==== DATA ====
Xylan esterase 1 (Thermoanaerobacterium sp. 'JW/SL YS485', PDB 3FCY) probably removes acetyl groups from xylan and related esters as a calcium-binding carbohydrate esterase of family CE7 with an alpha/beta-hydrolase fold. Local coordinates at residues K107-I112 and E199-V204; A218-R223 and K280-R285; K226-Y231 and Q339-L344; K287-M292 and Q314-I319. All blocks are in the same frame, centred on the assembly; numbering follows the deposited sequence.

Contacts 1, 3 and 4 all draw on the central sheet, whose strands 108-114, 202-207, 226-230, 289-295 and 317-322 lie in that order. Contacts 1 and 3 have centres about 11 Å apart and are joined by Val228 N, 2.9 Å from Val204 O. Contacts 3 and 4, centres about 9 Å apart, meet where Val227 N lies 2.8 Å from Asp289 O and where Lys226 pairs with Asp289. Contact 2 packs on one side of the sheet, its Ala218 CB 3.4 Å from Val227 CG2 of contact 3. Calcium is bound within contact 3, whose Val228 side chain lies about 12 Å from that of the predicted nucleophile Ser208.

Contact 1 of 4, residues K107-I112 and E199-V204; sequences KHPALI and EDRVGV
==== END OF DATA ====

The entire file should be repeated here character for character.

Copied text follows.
Xylan esterase 1 (Thermoanaerobacterium sp. 'JW/SL YS485', PDB 3FCY) probably removes acetyl groups from xylan and related esters as a calcium-binding carbohydrate esterase of family CE7 with an alpha/beta-hydrolase fold. Local coordinates at residues K107-I112 and E199-V204; A218-R223 and K280-R285; K226-Y231 and Q339-L344; K287-M292 and Q314-I319. All blocks are in the same frame, centred on the assembly; numbering follows the deposited sequence.

Contacts 1, 3 and 4 all draw on the central sheet, whose strands 108-114, 202-207, 226-230, 289-295 and 317-322 lie in that order. Contacts 1 and 3 have centres about 11 Å apart and are joined by Val228 N, 2.9 Å from Val204 O. Contacts 3 and 4, centres about 9 Å apart, meet where Val227 N lies 2.8 Å from Asp289 O and where Lys226 pairs with Asp289. Contact 2 packs on one side of the sheet, its Ala218 CB 3.4 Å from Val227 CG2 of contact 3. Calcium is bound within contact 3, whose Val228 side chain lies about 12 Å from that of the predicted nucleophile Ser208.

Contact 1 of 4, residues K107-I112 and E199-V204; sequences KHPALI and EDRVGV